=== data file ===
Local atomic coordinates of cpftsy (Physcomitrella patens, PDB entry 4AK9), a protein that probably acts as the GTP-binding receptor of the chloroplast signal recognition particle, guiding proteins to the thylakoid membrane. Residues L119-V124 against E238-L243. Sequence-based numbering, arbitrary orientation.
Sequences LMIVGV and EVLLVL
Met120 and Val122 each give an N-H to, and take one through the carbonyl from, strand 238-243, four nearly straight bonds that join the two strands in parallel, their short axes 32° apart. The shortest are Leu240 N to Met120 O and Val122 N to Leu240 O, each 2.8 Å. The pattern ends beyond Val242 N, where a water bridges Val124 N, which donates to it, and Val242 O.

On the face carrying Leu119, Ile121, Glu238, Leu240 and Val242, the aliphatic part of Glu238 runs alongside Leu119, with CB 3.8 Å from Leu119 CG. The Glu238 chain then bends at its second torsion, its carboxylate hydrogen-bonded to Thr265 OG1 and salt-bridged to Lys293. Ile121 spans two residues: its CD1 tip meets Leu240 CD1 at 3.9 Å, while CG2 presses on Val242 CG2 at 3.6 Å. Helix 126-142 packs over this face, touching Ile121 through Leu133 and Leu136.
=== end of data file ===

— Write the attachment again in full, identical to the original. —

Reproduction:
Local atomic coordinates of cpftsy (Physcomitrella patens, PDB entry 4AK9), a protein that probably acts as the GTP-binding receptor of the chloroplast signal recognition particle, guiding proteins to the thylakoid membrane. Residues L119-V124 against E238-L243. Sequence-based numbering, arbitrary orientation.
Sequences LMIVGV and EVLLVL
Met120 and Val122 each give an N-H to, and take one through the carbonyl from, strand 238-243, four nearly straight bonds that join the two strands in parallel, their short axes 32° apart. The shortest are Leu240 N to Met120 O and Val122 N to Leu240 O, each 2.8 Å. The pattern ends beyond Val242 N, where a water bridges Val124 N, which donates to it, and Val242 O.

On the face carrying Leu119, Ile121, Glu238, Leu240 and Val242, the aliphatic part of Glu238 runs alongside Leu119, with CB 3.8 Å from Leu119 CG. The Glu238 chain then bends at its second torsion, its carboxylate hydrogen-bonded to Thr265 OG1 and salt-bridged to Lys293. Ile121 spans two residues: its CD1 tip meets Leu240 CD1 at 3.9 Å, while CG2 presses on Val242 CG2 at 3.6 Å. Helix 126-142 packs over this face, touching Ile121 through Leu133 and Leu136.